And white people especially need to talk openly about racism. Right-wing groups try to smother honest speech on this topic, playing on white people’s desire to avoid feeling guilty. It’s not about guilt, it’s about freedom. Race is a shackle of the mind that prevents us from speaking the truth without fear. It constricts our understanding of the human as such. It’s like an ancient taboo that has power only through silence. When we wake up and look around we see centuries of talk about race, about the superiority or inferiority of people, evaporate into the mist of illusion from which it came. It was a huge potent brew of nonsense, hypnotizing us into submission, into accepting the worst aspects of our character, our greed and fear and hatred, as the truth of our nature.


~ by cdash on March 13, 2008.

10 Responses to “Race is nonsense”

  1. You hit the nail on the head about the difference in technological advancement. There’s always been the fear of The Other, but as you said, a lot of it was religious – the Jews and their ‘weird’ rituals to the Romans (as they shuffled on down to tell Jupiter that he was The Man, the Ottoman Turks, etc etc. What’s disconcerting, even in the face of genetic discoveries that have proven there is no difference besides surface phenomena like eye and hair color, is how ingrained these ways of thinking are.

    But, there always has to be a bad guy, and race, unfortunately, is easier to latch on to in our exceedingly visually stimulated culture.

  2. good entry.

  3. Very comprehensive post, Dashiell. You definitely covered the waterfront. I like the “Brazil” reference quite a bit and the “skin color” issue as opposed to the “race” issue in America. I’m kind of tired of writing the same of shit everytime, but this particular racism and guilt and pseudo-science is really an American phenonmenon. The great un-read guest post by THE BLACK SNOB really gets at a lot of this stuff at a very deep level. Read it if you like. Pass if the idea bores you. But there’s something else to consider here. I believe that the value of slave labor in the United States was so great that a special “uniquely american” apporach to race: the “one drop rule,” the “brown paper bag rule,” all of the modern code like “urban,” “personal responsibility,” “self-esteem,” “the importance of religion,” and all of that stuff was harsher than in most colonial environments and remains more toxic in America because the “reparations” argument has tremendous validity.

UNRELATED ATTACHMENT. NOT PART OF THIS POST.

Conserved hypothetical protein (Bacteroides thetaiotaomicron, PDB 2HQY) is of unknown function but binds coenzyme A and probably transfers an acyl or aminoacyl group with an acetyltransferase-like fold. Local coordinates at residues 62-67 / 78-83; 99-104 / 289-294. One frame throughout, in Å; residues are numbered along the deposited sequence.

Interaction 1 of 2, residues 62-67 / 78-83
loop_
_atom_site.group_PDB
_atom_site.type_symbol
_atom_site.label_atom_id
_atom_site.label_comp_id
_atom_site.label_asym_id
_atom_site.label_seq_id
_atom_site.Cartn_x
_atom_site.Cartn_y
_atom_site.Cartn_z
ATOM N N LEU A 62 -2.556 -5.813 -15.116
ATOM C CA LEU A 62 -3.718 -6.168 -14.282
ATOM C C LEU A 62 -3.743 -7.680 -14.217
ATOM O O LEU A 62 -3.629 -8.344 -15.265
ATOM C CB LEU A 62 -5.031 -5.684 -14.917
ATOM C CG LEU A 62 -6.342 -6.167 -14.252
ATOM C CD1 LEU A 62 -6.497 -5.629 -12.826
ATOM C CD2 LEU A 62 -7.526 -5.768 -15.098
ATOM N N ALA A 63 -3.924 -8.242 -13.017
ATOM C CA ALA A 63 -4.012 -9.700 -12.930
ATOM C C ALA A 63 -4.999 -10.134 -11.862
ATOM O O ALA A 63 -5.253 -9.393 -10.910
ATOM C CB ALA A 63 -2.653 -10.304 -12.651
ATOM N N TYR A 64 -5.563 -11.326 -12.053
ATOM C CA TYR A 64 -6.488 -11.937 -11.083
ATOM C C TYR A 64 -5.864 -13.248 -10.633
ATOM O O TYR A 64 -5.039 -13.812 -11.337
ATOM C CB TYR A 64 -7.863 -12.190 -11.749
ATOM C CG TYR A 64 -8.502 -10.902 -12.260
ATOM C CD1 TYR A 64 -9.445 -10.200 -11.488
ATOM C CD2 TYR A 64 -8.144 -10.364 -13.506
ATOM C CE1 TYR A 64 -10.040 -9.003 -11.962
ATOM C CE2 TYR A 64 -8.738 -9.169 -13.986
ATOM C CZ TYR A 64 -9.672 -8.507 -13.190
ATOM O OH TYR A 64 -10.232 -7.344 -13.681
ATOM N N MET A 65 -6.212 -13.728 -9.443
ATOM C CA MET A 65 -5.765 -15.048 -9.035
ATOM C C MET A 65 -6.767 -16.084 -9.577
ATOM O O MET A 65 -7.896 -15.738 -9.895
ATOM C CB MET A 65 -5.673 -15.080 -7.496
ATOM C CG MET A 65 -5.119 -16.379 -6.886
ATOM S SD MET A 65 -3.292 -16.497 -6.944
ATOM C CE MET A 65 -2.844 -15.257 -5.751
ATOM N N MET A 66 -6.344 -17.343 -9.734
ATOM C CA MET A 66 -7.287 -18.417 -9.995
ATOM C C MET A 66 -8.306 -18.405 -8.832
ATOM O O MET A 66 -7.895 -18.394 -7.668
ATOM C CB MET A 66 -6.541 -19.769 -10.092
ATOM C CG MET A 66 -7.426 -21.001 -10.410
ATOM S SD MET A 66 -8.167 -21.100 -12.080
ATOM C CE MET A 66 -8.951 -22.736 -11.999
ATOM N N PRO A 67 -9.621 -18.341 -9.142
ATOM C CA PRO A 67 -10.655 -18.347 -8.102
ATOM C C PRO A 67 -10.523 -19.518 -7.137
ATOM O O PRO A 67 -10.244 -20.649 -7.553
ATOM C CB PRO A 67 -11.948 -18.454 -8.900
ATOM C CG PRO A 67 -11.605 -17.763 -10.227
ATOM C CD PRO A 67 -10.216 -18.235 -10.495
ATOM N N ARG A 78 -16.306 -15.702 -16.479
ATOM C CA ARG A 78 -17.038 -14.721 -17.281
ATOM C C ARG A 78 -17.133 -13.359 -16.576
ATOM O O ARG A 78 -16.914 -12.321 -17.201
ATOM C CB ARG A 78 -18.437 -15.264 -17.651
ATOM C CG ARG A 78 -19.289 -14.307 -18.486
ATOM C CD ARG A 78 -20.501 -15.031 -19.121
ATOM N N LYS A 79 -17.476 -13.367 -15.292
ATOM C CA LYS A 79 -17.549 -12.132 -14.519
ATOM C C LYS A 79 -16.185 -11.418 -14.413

I’ve got White skin, but did not grow up in an all-White neighborhood. I grew up in a mixed neighborhood in NYC. I learned to speak Spanish as a boy and so when I ran into some political problems in the States, I moved to Panama. Down here, we just don’t do “race” or “identity politics.” One loses all sense of race or ethnicity or religion or sexual preference pretty quickly because everyone’s mixed up. It’s a once and future world cross-roads. That’s pretty nice. Or at least it’s less stressful that the environment in the USA I left behind.

    But lo and behold, what’s this I spy with my little eye? If I ever come back to the States I’m going to find myself, having gotten deeper and deeper in the culture here as it is, probably hated equally by Whites for having a South American orientation and by Blacks for the same reason because for some reason Latin=Clinton=KKK up there. There’s some truth to Panama=Bill Clinton because he was responsible for all the economic prosperity here by just pulling out the US Military and CIA, allowing Panamanians to draft their own ocnstitution, and “permit” ex-ante Panama to be “aganostic” on the “war on terror.”